If my wifi problems are finally over, then I hope to get back to a more regular blogging schedule.  We have new stamps coming out this week which I think you’re going to love.  I’ll also be picking a winner on the DT blog this Friday too, so if you missed the news about the giveaway, click here for the post.

For Dads and cyclists

dreaming of a faster bike

I had an idea for a crazy landscape featuring a number of the Steampunk stamps and while playing around with it, came up with this version for my Dad’s Father’s Day card.  He’s always been a keen cyclist and used to cycle competitively – even to the extent of shaving his legs I believe!  I used to cycle a lot myself when I was younger and can relate to the common desire to upgrade to the next model up.  For those who don’t know their bicycle history, the Victorian Gentleman featured here is riding a velocipede (the “boneshaker”) – an early model with the pedal attached to the front wheel.  It was mainly made of wood and was extremely uncomfortable, but when the Penny Farthing came out a few years later they were very expensive for the average man on the street.  Did you know the front wheel was custom made to suit the rider’s leg length?  No, I didn’t know that either – isn’t the Internet an amazing vat of trivia!?!

Anyway, Dad liked the card, but here is the original in full technicolour.  And I mean FULL on colour!

I originally intended folding it up and making it into a concertina book, but Adrian loves it so much, he’s asked me not to fold it, but just mount it up as it is.  If you click on it, you can see it at 1000 pixels wide if your screen goes that big.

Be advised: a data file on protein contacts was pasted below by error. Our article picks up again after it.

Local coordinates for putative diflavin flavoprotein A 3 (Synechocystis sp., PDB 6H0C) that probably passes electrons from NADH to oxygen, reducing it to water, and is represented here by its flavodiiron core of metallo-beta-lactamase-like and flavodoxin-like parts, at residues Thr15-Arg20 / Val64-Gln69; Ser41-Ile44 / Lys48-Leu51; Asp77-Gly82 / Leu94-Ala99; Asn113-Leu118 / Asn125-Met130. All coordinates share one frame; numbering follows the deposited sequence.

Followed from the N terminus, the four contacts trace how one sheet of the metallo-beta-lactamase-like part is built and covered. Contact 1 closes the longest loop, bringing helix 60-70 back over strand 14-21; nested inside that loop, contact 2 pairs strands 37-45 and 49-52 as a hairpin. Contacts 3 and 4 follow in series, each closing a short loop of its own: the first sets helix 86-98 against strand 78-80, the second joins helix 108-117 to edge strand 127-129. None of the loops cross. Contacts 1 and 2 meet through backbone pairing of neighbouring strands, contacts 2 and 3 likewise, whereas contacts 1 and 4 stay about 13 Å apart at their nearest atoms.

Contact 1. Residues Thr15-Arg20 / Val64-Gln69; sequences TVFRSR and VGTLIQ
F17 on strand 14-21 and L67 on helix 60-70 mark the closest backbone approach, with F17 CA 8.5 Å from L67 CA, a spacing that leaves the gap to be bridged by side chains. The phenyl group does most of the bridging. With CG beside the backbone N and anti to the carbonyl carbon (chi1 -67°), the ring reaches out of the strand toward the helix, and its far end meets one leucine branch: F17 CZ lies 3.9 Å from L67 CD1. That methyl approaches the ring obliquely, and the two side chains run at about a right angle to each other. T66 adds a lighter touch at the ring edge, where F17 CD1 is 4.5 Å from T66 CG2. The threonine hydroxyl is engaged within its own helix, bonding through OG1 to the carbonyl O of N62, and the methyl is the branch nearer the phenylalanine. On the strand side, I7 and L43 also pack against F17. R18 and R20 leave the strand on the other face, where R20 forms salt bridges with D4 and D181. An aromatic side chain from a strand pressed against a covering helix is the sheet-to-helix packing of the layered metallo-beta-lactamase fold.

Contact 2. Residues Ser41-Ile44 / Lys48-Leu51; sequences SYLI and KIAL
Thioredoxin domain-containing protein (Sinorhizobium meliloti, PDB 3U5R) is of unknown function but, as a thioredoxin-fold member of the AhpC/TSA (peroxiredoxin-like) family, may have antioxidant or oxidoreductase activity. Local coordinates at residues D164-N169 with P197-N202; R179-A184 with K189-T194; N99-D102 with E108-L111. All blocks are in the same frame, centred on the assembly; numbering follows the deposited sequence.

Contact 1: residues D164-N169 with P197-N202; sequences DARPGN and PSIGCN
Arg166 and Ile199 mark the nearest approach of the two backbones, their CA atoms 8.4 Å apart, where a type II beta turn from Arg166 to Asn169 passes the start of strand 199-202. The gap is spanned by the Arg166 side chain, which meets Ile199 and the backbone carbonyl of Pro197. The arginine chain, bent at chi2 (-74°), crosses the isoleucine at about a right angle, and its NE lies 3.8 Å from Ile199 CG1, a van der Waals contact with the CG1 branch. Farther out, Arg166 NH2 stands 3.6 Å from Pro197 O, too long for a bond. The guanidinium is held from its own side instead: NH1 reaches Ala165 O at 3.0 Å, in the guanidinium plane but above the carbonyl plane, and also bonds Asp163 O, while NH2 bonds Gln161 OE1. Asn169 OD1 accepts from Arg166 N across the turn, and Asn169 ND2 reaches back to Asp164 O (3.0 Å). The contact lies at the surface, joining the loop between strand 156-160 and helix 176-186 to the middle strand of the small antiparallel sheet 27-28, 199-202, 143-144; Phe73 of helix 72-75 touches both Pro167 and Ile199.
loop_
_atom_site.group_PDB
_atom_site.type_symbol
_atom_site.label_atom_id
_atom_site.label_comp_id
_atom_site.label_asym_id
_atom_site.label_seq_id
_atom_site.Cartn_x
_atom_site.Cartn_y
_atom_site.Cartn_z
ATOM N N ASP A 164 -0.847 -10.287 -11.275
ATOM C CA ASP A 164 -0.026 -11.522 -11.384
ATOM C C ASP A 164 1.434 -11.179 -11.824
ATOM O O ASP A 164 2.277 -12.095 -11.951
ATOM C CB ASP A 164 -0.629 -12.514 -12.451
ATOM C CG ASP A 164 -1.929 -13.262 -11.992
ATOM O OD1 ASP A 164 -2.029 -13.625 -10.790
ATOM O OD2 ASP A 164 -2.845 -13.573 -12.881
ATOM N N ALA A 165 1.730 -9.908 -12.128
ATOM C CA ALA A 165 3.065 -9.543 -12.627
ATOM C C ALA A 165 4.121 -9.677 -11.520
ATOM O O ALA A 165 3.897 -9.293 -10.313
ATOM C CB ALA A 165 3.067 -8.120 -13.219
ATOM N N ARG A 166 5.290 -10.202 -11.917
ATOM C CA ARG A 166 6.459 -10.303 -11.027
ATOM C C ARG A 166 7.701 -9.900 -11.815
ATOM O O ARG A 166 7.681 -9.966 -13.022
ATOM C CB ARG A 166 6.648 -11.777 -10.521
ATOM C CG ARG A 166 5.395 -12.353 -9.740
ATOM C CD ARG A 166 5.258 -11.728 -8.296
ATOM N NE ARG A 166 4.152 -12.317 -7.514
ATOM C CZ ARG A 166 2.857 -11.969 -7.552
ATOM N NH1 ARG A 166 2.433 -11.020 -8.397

The colouring is mainly Polychromos pencils, though the sky is PanPastels and the hills have some PanPastel on them too.  The sunburst is done with masking paper strips and pan pastels.  The paper is some thick watercolour paper that I’ve discovered is rubbish for actual watercolour, but it does take the PanPastels and pencils beautifully.  I learned one valuable lesson while colouring this – when colouring heavily with pencils, be careful if you rub over them.  While rubbing in the sky, some of the blue pencil from the balloon also got spread around.  Next time I will use my burnisher pencil over the top to ‘seal’ in the colour.

I know it’s a day late, but here’s to all the Dads – the loved ones and the missed ones.




Steampunkery Airship – a review of Inkssentials Speciality Stamping Paper

Steampunkery landscape

This card was my first experiment with the Ranger Inkssentials Speciality Stamping paper.  My first thought was that it seems quite similar to the Clarity card, though it is more matte.  It has a satin sheen and is highly compressed and polished so has almost no absorbency.  It’s not my favourite type of stock to work on, but I wanted to try out the Distress Markers on it.

I stamped the airship with Ranger Archival black and painted the sky with Tumbled Glass Distress Stain.  I put the stain on an acrylic block and added water.  The card is very unabsorbent, but it does grab ink so it was quite challenging to get the colour evenly spread around, though it doesn’t really matter too much if the sky is a bit patchy.  I faded the blue out as I worked it down the card.